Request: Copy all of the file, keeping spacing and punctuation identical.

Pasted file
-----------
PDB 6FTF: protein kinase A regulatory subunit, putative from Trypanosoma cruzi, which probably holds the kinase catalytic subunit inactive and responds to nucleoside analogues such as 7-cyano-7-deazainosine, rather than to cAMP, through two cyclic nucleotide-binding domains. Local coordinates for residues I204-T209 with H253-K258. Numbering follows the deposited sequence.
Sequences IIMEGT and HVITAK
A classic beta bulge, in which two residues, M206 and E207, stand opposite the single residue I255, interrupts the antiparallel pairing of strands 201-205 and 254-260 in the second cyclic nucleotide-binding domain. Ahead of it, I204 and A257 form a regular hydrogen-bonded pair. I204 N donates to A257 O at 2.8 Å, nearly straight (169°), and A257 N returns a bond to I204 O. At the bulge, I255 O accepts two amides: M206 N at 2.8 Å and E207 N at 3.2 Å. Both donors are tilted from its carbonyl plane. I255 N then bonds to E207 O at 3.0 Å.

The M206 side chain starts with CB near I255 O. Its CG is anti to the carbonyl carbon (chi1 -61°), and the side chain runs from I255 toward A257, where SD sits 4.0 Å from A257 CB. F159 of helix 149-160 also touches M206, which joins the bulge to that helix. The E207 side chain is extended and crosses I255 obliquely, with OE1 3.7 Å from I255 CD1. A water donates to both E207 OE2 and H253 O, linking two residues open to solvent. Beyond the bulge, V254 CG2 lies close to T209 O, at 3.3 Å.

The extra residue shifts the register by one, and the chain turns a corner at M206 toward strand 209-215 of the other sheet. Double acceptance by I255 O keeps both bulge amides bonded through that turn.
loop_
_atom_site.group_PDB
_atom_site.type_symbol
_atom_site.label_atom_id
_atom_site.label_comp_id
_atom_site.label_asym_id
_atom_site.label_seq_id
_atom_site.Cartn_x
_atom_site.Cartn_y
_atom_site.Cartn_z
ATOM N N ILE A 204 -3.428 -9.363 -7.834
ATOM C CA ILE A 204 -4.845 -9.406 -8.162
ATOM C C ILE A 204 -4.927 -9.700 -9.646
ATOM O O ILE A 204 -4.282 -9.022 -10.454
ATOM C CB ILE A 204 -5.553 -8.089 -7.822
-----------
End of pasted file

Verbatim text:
PDB 6FTF: protein kinase A regulatory subunit, putative from Trypanosoma cruzi, which probably holds the kinase catalytic subunit inactive and responds to nucleoside analogues such as 7-cyano-7-deazainosine, rather than to cAMP, through two cyclic nucleotide-binding domains. Local coordinates for residues I204-T209 with H253-K258. Numbering follows the deposited sequence.
Sequences IIMEGT and HVITAK
A classic beta bulge, in which two residues, M206 and E207, stand opposite the single residue I255, interrupts the antiparallel pairing of strands 201-205 and 254-260 in the second cyclic nucleotide-binding domain. Ahead of it, I204 and A257 form a regular hydrogen-bonded pair. I204 N donates to A257 O at 2.8 Å, nearly straight (169°), and A257 N returns a bond to I204 O. At the bulge, I255 O accepts two amides: M206 N at 2.8 Å and E207 N at 3.2 Å. Both donors are tilted from its carbonyl plane. I255 N then bonds to E207 O at 3.0 Å.

The M206 side chain starts with CB near I255 O. Its CG is anti to the carbonyl carbon (chi1 -61°), and the side chain runs from I255 toward A257, where SD sits 4.0 Å from A257 CB. F159 of helix 149-160 also touches M206, which joins the bulge to that helix. The E207 side chain is extended and crosses I255 obliquely, with OE1 3.7 Å from I255 CD1. A water donates to both E207 OE2 and H253 O, linking two residues open to solvent. Beyond the bulge, V254 CG2 lies close to T209 O, at 3.3 Å.

The extra residue shifts the register by one, and the chain turns a corner at M206 toward strand 209-215 of the other sheet. Double acceptance by I255 O keeps both bulge amides bonded through that turn.
loop_
_atom_site.group_PDB
_atom_site.type_symbol
_atom_site.label_atom_id
_atom_site.label_comp_id
_atom_site.label_asym_id
_atom_site.label_seq_id
_atom_site.Cartn_x
_atom_site.Cartn_y
_atom_site.Cartn_z
ATOM N N ILE A 204 -3.428 -9.363 -7.834
ATOM C CA ILE A 204 -4.845 -9.406 -8.162
ATOM C C ILE A 204 -4.927 -9.700 -9.646
ATOM O O ILE A 204 -4.282 -9.022 -10.454
ATOM C CB ILE A 204 -5.553 -8.089 -7.822